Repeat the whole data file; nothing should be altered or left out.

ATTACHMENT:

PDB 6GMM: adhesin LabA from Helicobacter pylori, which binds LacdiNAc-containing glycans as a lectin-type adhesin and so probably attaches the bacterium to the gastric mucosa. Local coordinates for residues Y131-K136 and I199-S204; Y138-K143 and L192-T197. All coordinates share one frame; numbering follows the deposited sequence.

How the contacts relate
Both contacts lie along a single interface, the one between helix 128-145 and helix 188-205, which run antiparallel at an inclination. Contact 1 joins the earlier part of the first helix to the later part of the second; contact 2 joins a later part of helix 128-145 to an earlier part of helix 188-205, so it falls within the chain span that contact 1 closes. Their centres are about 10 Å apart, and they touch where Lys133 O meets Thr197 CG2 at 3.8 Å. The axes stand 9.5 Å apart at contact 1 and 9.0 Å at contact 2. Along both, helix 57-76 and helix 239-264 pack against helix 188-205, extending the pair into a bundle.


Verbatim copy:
PDB 6GMM: adhesin LabA from Helicobacter pylori, which binds LacdiNAc-containing glycans as a lectin-type adhesin and so probably attaches the bacterium to the gastric mucosa. Local coordinates for residues Y131-K136 and I199-S204; Y138-K143 and L192-T197. All coordinates share one frame; numbering follows the deposited sequence.

How the contacts relate
Both contacts lie along a single interface, the one between helix 128-145 and helix 188-205, which run antiparallel at an inclination. Contact 1 joins the earlier part of the first helix to the later part of the second; contact 2 joins a later part of helix 128-145 to an earlier part of helix 188-205, so it falls within the chain span that contact 1 closes. Their centres are about 10 Å apart, and they touch where Lys133 O meets Thr197 CG2 at 3.8 Å. The axes stand 9.5 Å apart at contact 1 and 9.0 Å at contact 2. Along both, helix 57-76 and helix 239-264 pack against helix 188-205, extending the pair into a bundle.